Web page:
NC Media Watch

A quest for reason and accuracy in letters to the editor, guest editorials and other issues of interest to the citizens of Western Nevada County.

Sunday, August 28, 2005

Hockey stick argument discussion

The MBH98 Debate for Dummies by Ray Soper is included in his post on Climate Audit. Tou have to scroll down to the comments. However, I wanted to highlightSoper's summary and discussion with some bold highlights, so it is included below. Sorry for the long post. Remember it is your tax dollars that the California Legislature is using to promote solutions to junk science problems.

Ray Roper:
I am doing the best that my limited capacities allow to try to keep up with the fascinating debate on these pages. Would you mind if I try to summarise the Bristlecone issue in simple terms for fellow lay readers? Maybe there is a simple summary somewhere on this site. If so, I have missed it.

1. MBH proposition is that the thickness of the annual rings on living and fossil Bristlecone pine trunks over the past 1000 years is a proxy for temperature.

2. The rings thickened during the 20th century thus “proving” that temperatures were warmer than the previous 9 centuries.

3. The “proven” rise in temperature correlates with rising CO2 levels and is therefore caused by the rising CO2 levels.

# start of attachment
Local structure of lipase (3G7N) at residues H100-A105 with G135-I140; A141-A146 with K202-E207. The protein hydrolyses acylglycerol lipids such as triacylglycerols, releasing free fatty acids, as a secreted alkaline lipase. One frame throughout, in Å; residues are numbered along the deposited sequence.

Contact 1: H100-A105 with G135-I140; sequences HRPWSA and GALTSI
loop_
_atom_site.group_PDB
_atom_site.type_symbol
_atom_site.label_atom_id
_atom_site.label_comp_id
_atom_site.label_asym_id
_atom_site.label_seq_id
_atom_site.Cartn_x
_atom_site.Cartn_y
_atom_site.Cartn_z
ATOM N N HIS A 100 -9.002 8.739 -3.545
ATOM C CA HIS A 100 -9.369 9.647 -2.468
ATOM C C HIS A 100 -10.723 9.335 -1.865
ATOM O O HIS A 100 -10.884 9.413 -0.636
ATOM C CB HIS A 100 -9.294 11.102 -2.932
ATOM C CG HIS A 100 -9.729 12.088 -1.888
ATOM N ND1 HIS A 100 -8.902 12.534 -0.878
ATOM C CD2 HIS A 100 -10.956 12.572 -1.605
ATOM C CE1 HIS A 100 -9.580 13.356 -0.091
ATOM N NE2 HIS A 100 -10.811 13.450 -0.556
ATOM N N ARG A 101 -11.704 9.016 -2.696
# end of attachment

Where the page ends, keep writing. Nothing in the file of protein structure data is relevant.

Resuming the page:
4. The rising CO2 levels are due entirely to man’s activities in burning fossil fuels.

5. The conclusion from this chain of “logic” is that if the world population wants to stop temperatures rising by perhaps 5-6 deg C over this century, we have to work together to get CO2 levels back down, and temperatures will follow.

The opponents argue:

1. That on available data released by MBH there are clearly errors and anomalies in how MBH drew their conclusions. MBH are not exactly being helpful in tracking these errors and anomalies down, and correcting them.

2. There may be factors other than temperature that correlate with, and perhaps drive, the thickness of the Bristlecone pine annual rings. These include differences in water-use efficiency that may have caused more growth in the 20th century. They could also include CO2 fertilisation due to the increased levels of CO2 in the atmosphere.

3. It is not demonstrated that temperatures are in fact rising. There are significant difficulties in measuring the temperature of a large complex system such as earth, where there are many heterogeneous process going on. This is especially true when we try to gauge average temperatures going back centuries.

4. It is not demonstrated that even if temperatures are rising, that they correlate with or in any way are caused by rising CO2 levels. It is much more likely that temperature fluctuations correlate most closely with solar activity.

5. It is also not demonstrated that the rising CO2 levels (at least that much seems to be not controversial) are caused by man’s activity. We don’t even seem to know how much of the rising CO2 levels are accounted for by man’s activity. There are natural sources of CO2 that can make a significant impact - bush fires, volcanoes etc. There are also natural systems that regulate CO2 levels including absorption by the ocean and forests, and we understand little about these systems.

6. It is not demonstrated that reducing anthropogenic CO2 emissions will reverse rising CO2 levels.